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« Odpowiedź #120 dnia: Listopad 18, 2020, 10:09 »
From development to operations, at long last
by Jeff Foust Monday, November 16, 2020


A Falcon 9 carrying a Crew Dragon spacecraft with four astronauts on board lifts off November 15 from the Kennedy Space Center. (credit: NASA/Joel Kowsky)

Launches are the aspect of space activities that often attract the most attention, and understandably so: they are dramatic spectacles, controlled explosions that on occasion become uncontrolled. But while important, their glare can blind us to more important issues. The launch industry, for example, is just a small fraction of the overall space industry, with communications and other services provided by satellites generating far more revenue. (...)
https://www.thespacereview.com/article/4071/1

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« Odpowiedź #121 dnia: Listopad 24, 2020, 03:36 »
Review: Spacepower Ascendant
by Jeff Foust Monday, November 23, 2020



Spacepower Ascendant: Space Development Theory and a New Space Strategy
By Joshua P. Carlson
independently published, 2020
paperback, 257 pp., illus.
ISBN 979-8655659230
US$19.99
https://www.amazon.com/exec/obidos/ASIN/B08BWGPR8V/spaceviews

This week’s launch of China’s Chang’e-5 lunar sample return mission will doubtless reinvigorate claims of a space race between the US and China, including those who believe the US is falling behind China in such a competition. The Chinese effort will likely be depicted as part of a grand strategy by China to harness the resources of the Moon (water, rare earth elements, helium-3, etc.), if not seize the Moon itself, to become the dominant power in space and therefore on Earth. If America does not respond, they argue, it risks ultimately being subservient to China.
https://www.thespacereview.com/article/4072/1

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« Odpowiedź #122 dnia: Listopad 24, 2020, 03:37 »
In the new spectrum of space law, will Biden favor the Moon Treaty?
by Dennis O’Brien Monday, November 23, 2020


President-elect Joe Biden has said little about space, but his views on the Convention on the Law of the Seas from his time in the Senate could shape plans for the Artemis Accords and space resources. (credit: Adam Schultz/Biden for President)

The full spectrum of space law, from nationalist to internationalist, was on display at the Moon Village Association’s annual symposium earlier this month. But the question on everyone’s mind was, what will be the effect of Joe Biden’s election as the next President of the United States? He has already declared his intent to rejoin the Paris Climate Accords and the World Health Organization. A look at his Senate record gives us a hint concerning his space policy.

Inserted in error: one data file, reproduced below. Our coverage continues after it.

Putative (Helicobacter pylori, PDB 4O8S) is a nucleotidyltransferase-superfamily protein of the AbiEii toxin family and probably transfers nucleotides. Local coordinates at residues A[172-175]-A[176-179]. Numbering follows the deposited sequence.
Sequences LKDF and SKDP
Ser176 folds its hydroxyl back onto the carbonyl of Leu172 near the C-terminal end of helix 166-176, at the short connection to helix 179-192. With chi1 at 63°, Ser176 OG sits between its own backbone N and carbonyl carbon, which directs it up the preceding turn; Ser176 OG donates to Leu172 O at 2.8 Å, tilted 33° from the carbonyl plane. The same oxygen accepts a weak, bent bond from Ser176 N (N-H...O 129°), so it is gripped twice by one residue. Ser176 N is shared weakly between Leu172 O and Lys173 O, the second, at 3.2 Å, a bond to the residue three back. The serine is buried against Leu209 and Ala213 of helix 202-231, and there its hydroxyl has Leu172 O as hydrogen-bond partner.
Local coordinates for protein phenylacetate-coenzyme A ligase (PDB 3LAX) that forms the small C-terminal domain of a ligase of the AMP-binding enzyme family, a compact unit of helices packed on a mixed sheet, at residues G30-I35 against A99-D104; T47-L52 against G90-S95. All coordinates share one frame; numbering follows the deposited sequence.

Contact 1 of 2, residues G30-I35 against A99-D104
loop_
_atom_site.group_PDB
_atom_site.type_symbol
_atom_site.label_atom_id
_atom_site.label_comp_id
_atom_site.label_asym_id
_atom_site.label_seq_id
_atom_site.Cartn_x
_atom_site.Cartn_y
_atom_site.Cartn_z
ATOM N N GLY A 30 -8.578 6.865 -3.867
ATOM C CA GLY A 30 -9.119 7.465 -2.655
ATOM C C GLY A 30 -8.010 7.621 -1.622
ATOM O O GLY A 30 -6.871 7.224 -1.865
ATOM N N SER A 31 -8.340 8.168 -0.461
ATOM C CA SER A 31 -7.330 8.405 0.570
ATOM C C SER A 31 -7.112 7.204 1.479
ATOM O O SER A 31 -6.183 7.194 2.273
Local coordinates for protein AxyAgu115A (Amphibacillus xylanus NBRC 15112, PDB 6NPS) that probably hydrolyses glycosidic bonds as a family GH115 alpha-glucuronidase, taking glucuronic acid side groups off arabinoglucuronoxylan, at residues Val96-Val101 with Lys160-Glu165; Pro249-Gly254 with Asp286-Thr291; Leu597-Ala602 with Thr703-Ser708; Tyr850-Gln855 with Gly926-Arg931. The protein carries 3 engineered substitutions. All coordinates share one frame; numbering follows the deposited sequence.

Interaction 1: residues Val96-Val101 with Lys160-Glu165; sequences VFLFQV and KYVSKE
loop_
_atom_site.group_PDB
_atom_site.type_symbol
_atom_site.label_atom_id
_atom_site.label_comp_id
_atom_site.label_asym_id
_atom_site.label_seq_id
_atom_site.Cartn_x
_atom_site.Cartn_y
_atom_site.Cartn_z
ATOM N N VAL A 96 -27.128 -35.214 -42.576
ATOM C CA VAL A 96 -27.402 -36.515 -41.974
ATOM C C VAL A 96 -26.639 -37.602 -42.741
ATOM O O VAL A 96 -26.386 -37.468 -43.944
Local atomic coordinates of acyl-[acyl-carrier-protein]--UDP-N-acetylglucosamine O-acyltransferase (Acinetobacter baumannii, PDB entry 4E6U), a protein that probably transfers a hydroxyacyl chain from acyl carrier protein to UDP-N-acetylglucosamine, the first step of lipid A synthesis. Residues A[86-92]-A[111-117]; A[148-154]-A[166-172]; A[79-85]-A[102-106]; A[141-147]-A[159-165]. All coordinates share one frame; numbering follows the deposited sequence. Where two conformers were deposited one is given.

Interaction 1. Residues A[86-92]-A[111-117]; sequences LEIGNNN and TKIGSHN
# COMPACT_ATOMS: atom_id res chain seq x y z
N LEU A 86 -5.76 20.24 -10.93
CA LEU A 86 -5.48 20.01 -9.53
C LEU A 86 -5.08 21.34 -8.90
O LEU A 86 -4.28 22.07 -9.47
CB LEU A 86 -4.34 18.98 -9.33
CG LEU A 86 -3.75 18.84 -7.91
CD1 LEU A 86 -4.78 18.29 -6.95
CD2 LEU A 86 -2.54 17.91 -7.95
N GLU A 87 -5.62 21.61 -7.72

https://www.thespacereview.com/article/4073/1

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« Odpowiedź #123 dnia: Listopad 24, 2020, 03:37 »
The space resources debate pivots from asteroids to the Moon
by Jeff Foust Monday, November 23, 2020


Over the last five years, the issue of using space resources has shifted from asteroid mining to lunar exploration. (credit: ESA)

Five years ago this week, President Obama signed into law the Commercial Space Launch Competitiveness Act (CSLCA) of 2015. The bill, as its name suggests, primarily dealt with commercial launch issues, such as extending the indemnification regime for commercial launch liability and establishing a class of spaceflight participants known as “government astronauts” who would be treated differently than their commercial counterparts.

The CSLCA, though, is best known for a section that was once a standalone bill, the Space Resource Exploration and Utilization Act of 2015. That section stated that any US company that extracted resources from asteroids or other celestial bodies beyond Earth would be entitled to them, “including to possess, own, transport, use, and sell the asteroid resource or space resource obtained in accordance with applicable law.”
https://www.thespacereview.com/article/4074/1

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« Odpowiedź #123 dnia: Listopad 24, 2020, 03:37 »

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« Odpowiedź #124 dnia: Listopad 24, 2020, 03:37 »
An iconic observatory faces its demise
by Jeff Foust Monday, November 23, 2020


A satellite image of Arecibo taken November 17, showing the damage to the giant dish caused by two broken cables that support the platform suspended over it. (credit: Satellite image ©2020 Maxar Technologies)

A few astronomical observatories are iconic, in the sense they are distinctive enough to be recognized in the broader culture. The Arecibo Observatory certainly qualifies, with its 305-meter main dish nestled in the terrain of Puerto Rico and a platform hosting receivers suspended above it, connected by cables to three towers. Few people might know much about the astronomy done at Arecibo (beyond, perhaps, its supporting role in the search for extraterrestrial intelligence), but it became famous in movies like Contact and GoldenEye.